On 25 April, 6000 people formed a human chain stretching over seven kilometres in the Rhineland mining area in western Germany to protest against the role of coal in the country.
At the same time, in Berlin, 15,000 people were taking part in a demonstration called by the mining sector union IG BCE.
They were protesting against the proposal of the German Minister for Economic Affairs, Sigmar Gabriel, to introduce an extra tax on the country’s oldest coal power plants.
The objective: to reduce Germany’s greenhouse gas emissions. Berlin has committed to reducing CO2 emissions by 40 per cent by 2020, compared with 1990 levels. To achieve this, Germany’s coal power plants need to do their bit, according to the ministry.
Environmental associations agree, and they see the proposal as a first step towards a coal phase-out, following on from the nuclear phase-out to be completed by 2022.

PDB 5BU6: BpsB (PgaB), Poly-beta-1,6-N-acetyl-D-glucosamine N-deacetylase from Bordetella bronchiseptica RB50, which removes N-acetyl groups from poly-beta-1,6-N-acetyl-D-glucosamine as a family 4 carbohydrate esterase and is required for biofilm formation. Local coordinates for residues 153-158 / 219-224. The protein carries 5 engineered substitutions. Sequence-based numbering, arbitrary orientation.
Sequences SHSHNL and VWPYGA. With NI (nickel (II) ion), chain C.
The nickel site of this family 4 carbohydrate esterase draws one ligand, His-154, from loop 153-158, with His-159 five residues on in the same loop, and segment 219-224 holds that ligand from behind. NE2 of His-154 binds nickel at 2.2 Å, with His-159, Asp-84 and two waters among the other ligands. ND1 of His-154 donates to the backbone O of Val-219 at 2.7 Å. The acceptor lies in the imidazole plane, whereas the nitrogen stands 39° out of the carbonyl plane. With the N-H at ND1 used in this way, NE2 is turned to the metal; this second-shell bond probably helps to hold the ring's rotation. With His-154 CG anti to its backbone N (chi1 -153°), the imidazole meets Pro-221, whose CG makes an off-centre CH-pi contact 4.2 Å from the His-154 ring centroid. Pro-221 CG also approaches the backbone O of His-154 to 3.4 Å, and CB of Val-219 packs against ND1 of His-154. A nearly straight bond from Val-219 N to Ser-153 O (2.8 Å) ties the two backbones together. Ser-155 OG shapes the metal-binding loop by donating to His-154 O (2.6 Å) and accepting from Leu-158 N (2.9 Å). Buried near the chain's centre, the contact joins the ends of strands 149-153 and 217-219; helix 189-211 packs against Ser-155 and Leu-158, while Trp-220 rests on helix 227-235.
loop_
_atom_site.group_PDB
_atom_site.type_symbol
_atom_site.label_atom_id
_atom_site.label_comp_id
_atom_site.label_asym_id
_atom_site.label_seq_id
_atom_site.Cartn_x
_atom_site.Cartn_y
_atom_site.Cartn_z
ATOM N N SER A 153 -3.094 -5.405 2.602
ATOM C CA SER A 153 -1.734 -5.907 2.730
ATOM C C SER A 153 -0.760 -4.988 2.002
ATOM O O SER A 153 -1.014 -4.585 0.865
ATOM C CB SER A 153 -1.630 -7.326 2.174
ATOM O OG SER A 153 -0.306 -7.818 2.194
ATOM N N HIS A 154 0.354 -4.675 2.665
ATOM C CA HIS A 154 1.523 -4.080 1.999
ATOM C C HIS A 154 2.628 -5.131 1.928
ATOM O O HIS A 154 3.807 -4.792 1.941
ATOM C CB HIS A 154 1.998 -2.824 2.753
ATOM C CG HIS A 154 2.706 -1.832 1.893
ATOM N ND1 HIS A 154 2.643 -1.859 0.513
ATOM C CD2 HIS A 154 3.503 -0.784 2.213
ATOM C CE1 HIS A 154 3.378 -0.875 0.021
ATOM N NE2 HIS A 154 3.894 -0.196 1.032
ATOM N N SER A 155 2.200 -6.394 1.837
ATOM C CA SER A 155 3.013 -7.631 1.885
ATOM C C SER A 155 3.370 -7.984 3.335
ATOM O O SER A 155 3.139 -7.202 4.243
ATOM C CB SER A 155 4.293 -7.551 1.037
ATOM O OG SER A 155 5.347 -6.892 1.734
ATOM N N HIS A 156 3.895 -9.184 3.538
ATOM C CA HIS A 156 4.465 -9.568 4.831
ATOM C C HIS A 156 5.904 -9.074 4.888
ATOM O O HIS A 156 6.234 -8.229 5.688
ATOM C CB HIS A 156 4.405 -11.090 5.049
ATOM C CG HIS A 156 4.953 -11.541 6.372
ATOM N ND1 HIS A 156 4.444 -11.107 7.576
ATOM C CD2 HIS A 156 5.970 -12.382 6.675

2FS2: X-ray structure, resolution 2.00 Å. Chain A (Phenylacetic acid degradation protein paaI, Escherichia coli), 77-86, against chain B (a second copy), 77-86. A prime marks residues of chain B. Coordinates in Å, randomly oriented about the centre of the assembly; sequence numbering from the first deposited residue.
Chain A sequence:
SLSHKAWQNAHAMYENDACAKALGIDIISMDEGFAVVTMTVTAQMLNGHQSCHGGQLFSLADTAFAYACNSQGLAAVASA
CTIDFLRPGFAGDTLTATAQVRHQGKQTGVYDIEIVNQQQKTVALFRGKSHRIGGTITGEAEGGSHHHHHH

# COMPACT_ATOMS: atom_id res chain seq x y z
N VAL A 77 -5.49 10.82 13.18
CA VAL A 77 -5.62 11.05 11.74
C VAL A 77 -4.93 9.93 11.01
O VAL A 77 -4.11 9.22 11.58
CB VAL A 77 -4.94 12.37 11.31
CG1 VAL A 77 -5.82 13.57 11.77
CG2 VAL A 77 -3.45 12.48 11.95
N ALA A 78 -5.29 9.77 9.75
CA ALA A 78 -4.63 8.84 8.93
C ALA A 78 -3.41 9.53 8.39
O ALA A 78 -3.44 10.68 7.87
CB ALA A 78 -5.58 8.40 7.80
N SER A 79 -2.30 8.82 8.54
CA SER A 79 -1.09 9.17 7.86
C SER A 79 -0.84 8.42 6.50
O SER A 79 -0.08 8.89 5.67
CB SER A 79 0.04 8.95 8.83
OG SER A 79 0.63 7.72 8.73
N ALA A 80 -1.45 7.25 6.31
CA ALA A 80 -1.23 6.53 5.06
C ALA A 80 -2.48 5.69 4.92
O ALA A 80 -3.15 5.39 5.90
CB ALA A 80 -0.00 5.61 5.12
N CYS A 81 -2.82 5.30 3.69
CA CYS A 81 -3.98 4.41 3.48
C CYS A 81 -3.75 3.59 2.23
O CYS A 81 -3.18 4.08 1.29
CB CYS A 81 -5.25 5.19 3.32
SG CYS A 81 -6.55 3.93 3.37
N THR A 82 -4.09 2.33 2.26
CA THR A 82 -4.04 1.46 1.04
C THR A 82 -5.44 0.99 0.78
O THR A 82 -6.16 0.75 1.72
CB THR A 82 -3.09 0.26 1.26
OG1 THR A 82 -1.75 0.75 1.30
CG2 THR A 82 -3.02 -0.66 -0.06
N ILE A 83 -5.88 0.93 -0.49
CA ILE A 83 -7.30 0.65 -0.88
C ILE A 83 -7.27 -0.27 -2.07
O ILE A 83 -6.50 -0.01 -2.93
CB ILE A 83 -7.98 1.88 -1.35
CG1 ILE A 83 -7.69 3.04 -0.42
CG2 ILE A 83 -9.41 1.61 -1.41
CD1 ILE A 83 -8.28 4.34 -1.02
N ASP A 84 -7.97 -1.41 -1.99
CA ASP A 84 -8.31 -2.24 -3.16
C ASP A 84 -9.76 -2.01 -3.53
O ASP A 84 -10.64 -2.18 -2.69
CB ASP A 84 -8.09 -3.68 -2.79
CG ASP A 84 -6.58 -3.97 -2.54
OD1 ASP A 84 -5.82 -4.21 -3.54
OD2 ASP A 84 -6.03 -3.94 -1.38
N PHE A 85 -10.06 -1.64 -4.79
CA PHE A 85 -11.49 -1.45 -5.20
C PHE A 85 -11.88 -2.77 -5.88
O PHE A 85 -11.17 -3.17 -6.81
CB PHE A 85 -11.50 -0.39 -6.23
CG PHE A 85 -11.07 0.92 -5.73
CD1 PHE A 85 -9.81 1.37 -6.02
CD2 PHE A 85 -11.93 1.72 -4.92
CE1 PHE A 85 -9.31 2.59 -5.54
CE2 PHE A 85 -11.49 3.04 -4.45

With 27 per cent of its electricity produced from renewable energies, Germany is one of the most advanced European states in terms of green energy.
“We are making progress with the energy transition but, at the same time, we are still dependent on coal. It is clearly contradictory,” criticises Dirk Jansen of the environmental group Friends of the Earth Germany (BUND), in an interview with Equal Times.
“And coal that is primarily produced for export. We don’t need it for our own domestic consumption.”
But coal has the advantage of being massively available in Germany’s subsoil. There are three large lignite coal mines still operating in the country.
Some of its opencast mines are expected to remain in operation until 2045. “Lignite is the number one climate killer. No other type of fuel produces CO2 emissions as high as this one. It is outdated technology; it has no place in the 21st century,” insists Jansen.
“There is no greater attack on nature, on our landscapes, our groundwater and our social structures than lignite. Entire villages are destroyed and thousands of people displaced so that it can be extracted.”
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